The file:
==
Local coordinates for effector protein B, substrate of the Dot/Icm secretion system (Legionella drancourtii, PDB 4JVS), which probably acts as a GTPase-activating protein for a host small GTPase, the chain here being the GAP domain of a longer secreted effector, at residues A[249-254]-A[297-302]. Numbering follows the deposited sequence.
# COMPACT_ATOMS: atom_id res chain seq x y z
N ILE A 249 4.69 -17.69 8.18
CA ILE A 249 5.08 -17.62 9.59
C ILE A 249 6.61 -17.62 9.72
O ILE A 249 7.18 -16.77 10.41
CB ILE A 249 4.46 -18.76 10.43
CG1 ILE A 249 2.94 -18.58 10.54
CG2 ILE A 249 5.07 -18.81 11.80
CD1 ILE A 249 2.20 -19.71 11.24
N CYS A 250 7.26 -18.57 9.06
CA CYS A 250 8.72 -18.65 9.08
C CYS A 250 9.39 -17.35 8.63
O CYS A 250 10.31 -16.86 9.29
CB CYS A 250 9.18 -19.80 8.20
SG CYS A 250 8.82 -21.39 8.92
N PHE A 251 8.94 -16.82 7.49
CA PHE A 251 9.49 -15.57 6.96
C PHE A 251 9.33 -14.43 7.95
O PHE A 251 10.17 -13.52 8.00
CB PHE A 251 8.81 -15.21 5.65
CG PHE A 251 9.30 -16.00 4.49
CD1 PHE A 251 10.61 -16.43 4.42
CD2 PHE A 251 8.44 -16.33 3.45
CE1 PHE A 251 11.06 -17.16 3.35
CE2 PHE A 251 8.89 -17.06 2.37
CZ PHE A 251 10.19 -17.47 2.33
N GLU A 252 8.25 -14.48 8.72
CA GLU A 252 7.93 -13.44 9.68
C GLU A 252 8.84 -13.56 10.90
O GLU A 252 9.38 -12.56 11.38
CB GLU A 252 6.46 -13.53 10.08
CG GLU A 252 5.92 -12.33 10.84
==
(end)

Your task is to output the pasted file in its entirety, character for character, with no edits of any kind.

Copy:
Local coordinates for effector protein B, substrate of the Dot/Icm secretion system (Legionella drancourtii, PDB 4JVS), which probably acts as a GTPase-activating protein for a host small GTPase, the chain here being the GAP domain of a longer secreted effector, at residues A[249-254]-A[297-302]. Numbering follows the deposited sequence.
# COMPACT_ATOMS: atom_id res chain seq x y z
N ILE A 249 4.69 -17.69 8.18
CA ILE A 249 5.08 -17.62 9.59
C ILE A 249 6.61 -17.62 9.72
O ILE A 249 7.18 -16.77 10.41
CB ILE A 249 4.46 -18.76 10.43
CG1 ILE A 249 2.94 -18.58 10.54
CG2 ILE A 249 5.07 -18.81 11.80
CD1 ILE A 249 2.20 -19.71 11.24
N CYS A 250 7.26 -18.57 9.06
CA CYS A 250 8.72 -18.65 9.08
C CYS A 250 9.39 -17.35 8.63
O CYS A 250 10.31 -16.86 9.29
CB CYS A 250 9.18 -19.80 8.20
SG CYS A 250 8.82 -21.39 8.92
N PHE A 251 8.94 -16.82 7.49
CA PHE A 251 9.49 -15.57 6.96
C PHE A 251 9.33 -14.43 7.95
O PHE A 251 10.17 -13.52 8.00
CB PHE A 251 8.81 -15.21 5.65
CG PHE A 251 9.30 -16.00 4.49
CD1 PHE A 251 10.61 -16.43 4.42
CD2 PHE A 251 8.44 -16.33 3.45
CE1 PHE A 251 11.06 -17.16 3.35
CE2 PHE A 251 8.89 -17.06 2.37
CZ PHE A 251 10.19 -17.47 2.33
N GLU A 252 8.25 -14.48 8.72
CA GLU A 252 7.93 -13.44 9.68
C GLU A 252 8.84 -13.56 10.90
O GLU A 252 9.38 -12.56 11.38
CB GLU A 252 6.46 -13.53 10.08
CG GLU A 252 5.92 -12.33 10.84